I would love to see Allen Pinkett put together Notre Dame's 2013 recruiting board.
Pinkett should be fired from his radio job, or at least suspended. (
But Pinkett's comments were not all that new. In 2004, Paul Hornung put a racial spin on the same theme, when he told an interviewer: "We can't stay as strict as we are as far as the academic structure is concerned because we've got to get the black athletes. We must get the black athletes if we're going to compete." Hornung, like Pinkett, was a former Notre Dame running back and radio analyst.
This is an ongoing debate at Notre Dame, between playing like a champion today and excelling in school from Monday to Friday. The school boasts one of the great winning traditions in American sports history, but it also has a history of worrying that football is too important at such a fine university. When the team has been too successful, the administration sometimes tightened academic standards or otherwise tried to reel it in. Notre Dame never wanted to be Alabama.
And even in this big-money era, when the entire enterprise feels like pro sports, Notre Dame is determined to be Notre Dame. When the NCAA announced its Academic Progress Rate scores in June, 17 Irish teams posted multi-year scores in the top 10 percent of the sport. That was more than any other Division I school in the country. Duke was second with 13. Boston College, Northwestern and Stanford each had 10. (The Irish football team was not one of the 17, but the football team has posted consistently strong APR scores.)
Notre Dame has tried to blend its athletes into the rest of the university, to make them go to class, to treat them like regular students.
You could say Notre Dame is stuck in the past. I think the rest of college football is stuck in the present.
Pinkett should be applauding his school. Columnists who rip Notre Dame for not winning enough (I have occasionally made cracks myself) should also be congratulating Notre Dame for remembering that the football team is a branch of the University, not the trunk or the roots. Twenty years ago, Notre Dame was one of the top five programs in college football. The Irish won the 1988 national title and came within a field goal of winning one in 1993. Lou Holtz brought in top-five recruiting classes every year. The program created future NFL stars like Tim Brown, Jerome Bettis and Ricky Watters.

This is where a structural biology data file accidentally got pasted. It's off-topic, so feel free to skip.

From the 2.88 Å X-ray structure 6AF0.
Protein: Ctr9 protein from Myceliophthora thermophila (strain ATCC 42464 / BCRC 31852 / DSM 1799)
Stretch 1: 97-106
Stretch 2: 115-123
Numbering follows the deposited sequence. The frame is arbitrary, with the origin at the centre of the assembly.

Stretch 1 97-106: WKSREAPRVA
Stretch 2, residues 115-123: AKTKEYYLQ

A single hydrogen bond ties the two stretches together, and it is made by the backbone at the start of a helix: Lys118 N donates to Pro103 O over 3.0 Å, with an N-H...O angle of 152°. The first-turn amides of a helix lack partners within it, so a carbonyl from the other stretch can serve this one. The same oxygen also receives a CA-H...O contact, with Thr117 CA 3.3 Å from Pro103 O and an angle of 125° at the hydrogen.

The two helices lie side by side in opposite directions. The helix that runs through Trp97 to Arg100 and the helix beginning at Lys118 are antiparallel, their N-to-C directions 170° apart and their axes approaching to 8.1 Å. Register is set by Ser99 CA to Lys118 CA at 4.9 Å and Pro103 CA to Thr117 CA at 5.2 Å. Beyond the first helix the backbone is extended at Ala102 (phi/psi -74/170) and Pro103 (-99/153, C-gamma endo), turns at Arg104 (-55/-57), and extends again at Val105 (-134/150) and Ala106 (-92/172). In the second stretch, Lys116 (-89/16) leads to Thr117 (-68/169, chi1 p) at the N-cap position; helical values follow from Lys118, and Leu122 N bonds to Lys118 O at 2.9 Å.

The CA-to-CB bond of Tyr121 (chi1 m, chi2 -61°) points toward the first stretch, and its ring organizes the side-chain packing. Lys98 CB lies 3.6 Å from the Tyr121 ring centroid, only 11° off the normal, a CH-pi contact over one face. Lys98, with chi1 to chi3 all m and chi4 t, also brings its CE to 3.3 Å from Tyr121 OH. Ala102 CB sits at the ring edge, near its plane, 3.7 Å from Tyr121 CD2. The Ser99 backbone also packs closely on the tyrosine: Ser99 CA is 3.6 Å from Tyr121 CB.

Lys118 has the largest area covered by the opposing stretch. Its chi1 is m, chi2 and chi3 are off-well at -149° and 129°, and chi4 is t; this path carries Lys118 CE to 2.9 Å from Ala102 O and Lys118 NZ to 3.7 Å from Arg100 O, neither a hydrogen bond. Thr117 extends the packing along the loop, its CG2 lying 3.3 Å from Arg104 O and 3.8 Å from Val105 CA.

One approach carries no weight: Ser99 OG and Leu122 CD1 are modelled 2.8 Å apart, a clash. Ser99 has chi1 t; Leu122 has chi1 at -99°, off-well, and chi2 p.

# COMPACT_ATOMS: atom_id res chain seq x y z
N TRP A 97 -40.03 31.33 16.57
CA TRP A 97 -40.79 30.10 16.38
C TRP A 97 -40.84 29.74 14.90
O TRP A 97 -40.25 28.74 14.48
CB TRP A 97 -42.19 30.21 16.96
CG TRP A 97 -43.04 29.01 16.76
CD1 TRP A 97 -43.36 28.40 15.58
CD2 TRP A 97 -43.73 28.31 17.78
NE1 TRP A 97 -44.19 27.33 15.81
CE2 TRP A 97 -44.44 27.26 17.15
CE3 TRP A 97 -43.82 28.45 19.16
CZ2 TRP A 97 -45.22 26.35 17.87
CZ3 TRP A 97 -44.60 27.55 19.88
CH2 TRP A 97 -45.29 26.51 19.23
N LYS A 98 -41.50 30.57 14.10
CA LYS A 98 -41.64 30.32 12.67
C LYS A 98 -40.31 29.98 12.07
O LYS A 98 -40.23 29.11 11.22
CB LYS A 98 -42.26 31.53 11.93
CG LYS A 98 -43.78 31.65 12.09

Those were the glory days, but there were also some days that made administrators uncomfortable. A book called "Under the Tarnished Dome: How Notre Dame Betrayed Ideals for Football Glory," included accusations of steroid use, academic misconduct and a coach (Holtz) who cared only about winning.
Administrators decided to make some changes. Holtz desperately wanted to bring in a young, troubled receiver from West Virginia who loved Notre Dame. The administration denied him admission. His name was Randy Moss. He might have helped the passing game a bit.
Holtz left. The school has not won much of consequence since, in part because of poor hirings, and in part because, in this ultra-competitive age, even Notre Dame needs to do a lot of things really well in order to have a chance to win.
And the current Notre Dame team is far from perfect. Coach Brian Kelly refused to suspend star receiver Michael Floyd last year after Floyd was arrested for driving under the influence. But Kelly has suspended potential starting quarterback Tommy Rees, starting running back Cierre Wood, linebacker Carlos Calabrese and defensive end Justin Utupo to start the season. (Rees and Calabrese were arrested and Wood and Utupo violated team rules.) It would have been better if they didn't get in trouble in the first place, of course. But many teams would let them play.
Too many college teams are run like pro franchises, with the coaches and players doing as they please as long as the wins and revenue keep coming. Individuals will always make mistakes, but institutions can keep their integrity. Notre Dame is at least trying to run a football program that will make the school proud. So cheer, cheer for old Notre Dame. And hope that it is not replaced by a new Notre Dame.